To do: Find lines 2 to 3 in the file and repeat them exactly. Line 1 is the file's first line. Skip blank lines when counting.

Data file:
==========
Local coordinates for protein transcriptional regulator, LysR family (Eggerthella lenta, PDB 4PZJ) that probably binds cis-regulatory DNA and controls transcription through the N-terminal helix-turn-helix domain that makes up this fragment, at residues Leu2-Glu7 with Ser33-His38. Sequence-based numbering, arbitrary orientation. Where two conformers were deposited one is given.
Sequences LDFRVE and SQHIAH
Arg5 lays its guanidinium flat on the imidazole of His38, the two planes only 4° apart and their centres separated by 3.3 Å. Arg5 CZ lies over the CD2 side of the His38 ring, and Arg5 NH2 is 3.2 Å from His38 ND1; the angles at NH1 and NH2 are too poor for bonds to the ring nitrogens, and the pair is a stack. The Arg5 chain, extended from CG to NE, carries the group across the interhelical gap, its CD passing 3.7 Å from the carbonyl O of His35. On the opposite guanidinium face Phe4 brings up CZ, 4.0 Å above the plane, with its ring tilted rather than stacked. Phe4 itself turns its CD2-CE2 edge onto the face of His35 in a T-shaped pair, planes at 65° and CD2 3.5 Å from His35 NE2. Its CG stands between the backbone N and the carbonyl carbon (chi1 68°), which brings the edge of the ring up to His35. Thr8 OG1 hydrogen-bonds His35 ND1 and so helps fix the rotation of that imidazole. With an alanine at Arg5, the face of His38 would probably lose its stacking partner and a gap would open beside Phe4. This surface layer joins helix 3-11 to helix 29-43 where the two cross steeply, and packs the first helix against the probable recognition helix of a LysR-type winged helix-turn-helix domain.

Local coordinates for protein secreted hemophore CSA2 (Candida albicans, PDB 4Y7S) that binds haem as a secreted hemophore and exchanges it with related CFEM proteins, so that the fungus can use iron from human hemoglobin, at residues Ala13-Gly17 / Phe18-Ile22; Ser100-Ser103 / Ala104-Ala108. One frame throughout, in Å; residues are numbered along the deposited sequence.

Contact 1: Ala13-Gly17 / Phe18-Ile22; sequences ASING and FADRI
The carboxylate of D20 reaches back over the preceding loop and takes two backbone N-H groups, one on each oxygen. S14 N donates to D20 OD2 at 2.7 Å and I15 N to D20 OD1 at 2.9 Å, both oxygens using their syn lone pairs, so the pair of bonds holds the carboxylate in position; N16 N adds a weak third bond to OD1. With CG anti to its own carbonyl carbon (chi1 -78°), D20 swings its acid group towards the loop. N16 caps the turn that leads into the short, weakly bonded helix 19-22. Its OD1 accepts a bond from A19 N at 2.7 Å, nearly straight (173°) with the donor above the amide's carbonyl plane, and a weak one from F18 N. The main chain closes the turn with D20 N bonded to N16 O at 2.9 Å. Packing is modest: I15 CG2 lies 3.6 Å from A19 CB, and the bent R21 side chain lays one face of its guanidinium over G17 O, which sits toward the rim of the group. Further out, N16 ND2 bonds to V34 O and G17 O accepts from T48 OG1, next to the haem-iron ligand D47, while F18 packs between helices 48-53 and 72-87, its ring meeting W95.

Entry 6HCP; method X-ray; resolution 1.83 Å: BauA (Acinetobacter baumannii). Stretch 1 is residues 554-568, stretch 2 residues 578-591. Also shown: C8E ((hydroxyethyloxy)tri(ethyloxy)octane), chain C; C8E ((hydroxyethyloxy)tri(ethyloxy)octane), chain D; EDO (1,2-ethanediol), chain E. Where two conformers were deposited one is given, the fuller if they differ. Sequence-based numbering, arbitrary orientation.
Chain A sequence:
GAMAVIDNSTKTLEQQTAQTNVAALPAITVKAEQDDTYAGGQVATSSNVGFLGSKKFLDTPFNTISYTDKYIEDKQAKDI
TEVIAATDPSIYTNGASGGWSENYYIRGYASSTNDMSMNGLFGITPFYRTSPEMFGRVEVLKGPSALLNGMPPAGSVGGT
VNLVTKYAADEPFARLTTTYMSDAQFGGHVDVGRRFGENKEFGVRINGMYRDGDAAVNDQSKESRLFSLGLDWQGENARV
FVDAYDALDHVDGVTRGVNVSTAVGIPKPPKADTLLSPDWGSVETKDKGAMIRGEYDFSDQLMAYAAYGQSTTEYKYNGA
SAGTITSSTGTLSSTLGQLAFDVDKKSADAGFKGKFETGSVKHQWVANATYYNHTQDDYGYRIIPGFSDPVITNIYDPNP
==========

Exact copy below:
Sequences LDFRVE and SQHIAH
Arg5 lays its guanidinium flat on the imidazole of His38, the two planes only 4° apart and their centres separated by 3.3 Å. Arg5 CZ lies over the CD2 side of the His38 ring, and Arg5 NH2 is 3.2 Å from His38 ND1; the angles at NH1 and NH2 are too poor for bonds to the ring nitrogens, and the pair is a stack. The Arg5 chain, extended from CG to NE, carries the group across the interhelical gap, its CD passing 3.7 Å from the carbonyl O of His35. On the opposite guanidinium face Phe4 brings up CZ, 4.0 Å above the plane, with its ring tilted rather than stacked. Phe4 itself turns its CD2-CE2 edge onto the face of His35 in a T-shaped pair, planes at 65° and CD2 3.5 Å from His35 NE2. Its CG stands between the backbone N and the carbonyl carbon (chi1 68°), which brings the edge of the ring up to His35. Thr8 OG1 hydrogen-bonds His35 ND1 and so helps fix the rotation of that imidazole. With an alanine at Arg5, the face of His38 would probably lose its stacking partner and a gap would open beside Phe4. This surface layer joins helix 3-11 to helix 29-43 where the two cross steeply, and packs the first helix against the probable recognition helix of a LysR-type winged helix-turn-helix domain.